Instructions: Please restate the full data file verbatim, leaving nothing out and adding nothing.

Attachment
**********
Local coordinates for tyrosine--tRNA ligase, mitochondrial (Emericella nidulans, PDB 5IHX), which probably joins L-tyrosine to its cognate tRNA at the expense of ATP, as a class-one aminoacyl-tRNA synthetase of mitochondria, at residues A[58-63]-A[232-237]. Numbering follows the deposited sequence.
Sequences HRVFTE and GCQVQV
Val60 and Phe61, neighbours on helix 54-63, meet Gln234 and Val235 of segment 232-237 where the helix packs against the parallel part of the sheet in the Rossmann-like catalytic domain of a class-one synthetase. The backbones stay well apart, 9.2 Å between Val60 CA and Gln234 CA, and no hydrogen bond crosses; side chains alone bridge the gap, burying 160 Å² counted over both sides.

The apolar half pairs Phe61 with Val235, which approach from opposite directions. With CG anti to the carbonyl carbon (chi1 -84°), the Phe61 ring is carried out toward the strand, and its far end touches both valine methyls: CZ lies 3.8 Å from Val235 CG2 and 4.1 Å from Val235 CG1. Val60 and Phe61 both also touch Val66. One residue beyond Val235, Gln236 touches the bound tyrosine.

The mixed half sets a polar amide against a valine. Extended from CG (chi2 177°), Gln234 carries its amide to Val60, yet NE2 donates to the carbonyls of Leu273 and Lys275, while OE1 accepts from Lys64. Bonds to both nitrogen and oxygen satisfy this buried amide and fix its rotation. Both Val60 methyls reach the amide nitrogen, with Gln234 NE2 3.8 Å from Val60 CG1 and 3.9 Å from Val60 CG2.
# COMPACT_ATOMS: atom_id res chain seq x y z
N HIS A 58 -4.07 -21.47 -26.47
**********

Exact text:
Local coordinates for tyrosine--tRNA ligase, mitochondrial (Emericella nidulans, PDB 5IHX), which probably joins L-tyrosine to its cognate tRNA at the expense of ATP, as a class-one aminoacyl-tRNA synthetase of mitochondria, at residues A[58-63]-A[232-237]. Numbering follows the deposited sequence.
Sequences HRVFTE and GCQVQV
Val60 and Phe61, neighbours on helix 54-63, meet Gln234 and Val235 of segment 232-237 where the helix packs against the parallel part of the sheet in the Rossmann-like catalytic domain of a class-one synthetase. The backbones stay well apart, 9.2 Å between Val60 CA and Gln234 CA, and no hydrogen bond crosses; side chains alone bridge the gap, burying 160 Å² counted over both sides.

The apolar half pairs Phe61 with Val235, which approach from opposite directions. With CG anti to the carbonyl carbon (chi1 -84°), the Phe61 ring is carried out toward the strand, and its far end touches both valine methyls: CZ lies 3.8 Å from Val235 CG2 and 4.1 Å from Val235 CG1. Val60 and Phe61 both also touch Val66. One residue beyond Val235, Gln236 touches the bound tyrosine.

The mixed half sets a polar amide against a valine. Extended from CG (chi2 177°), Gln234 carries its amide to Val60, yet NE2 donates to the carbonyls of Leu273 and Lys275, while OE1 accepts from Lys64. Bonds to both nitrogen and oxygen satisfy this buried amide and fix its rotation. Both Val60 methyls reach the amide nitrogen, with Gln234 NE2 3.8 Å from Val60 CG1 and 3.9 Å from Val60 CG2.
# COMPACT_ATOMS: atom_id res chain seq x y z
N HIS A 58 -4.07 -21.47 -26.47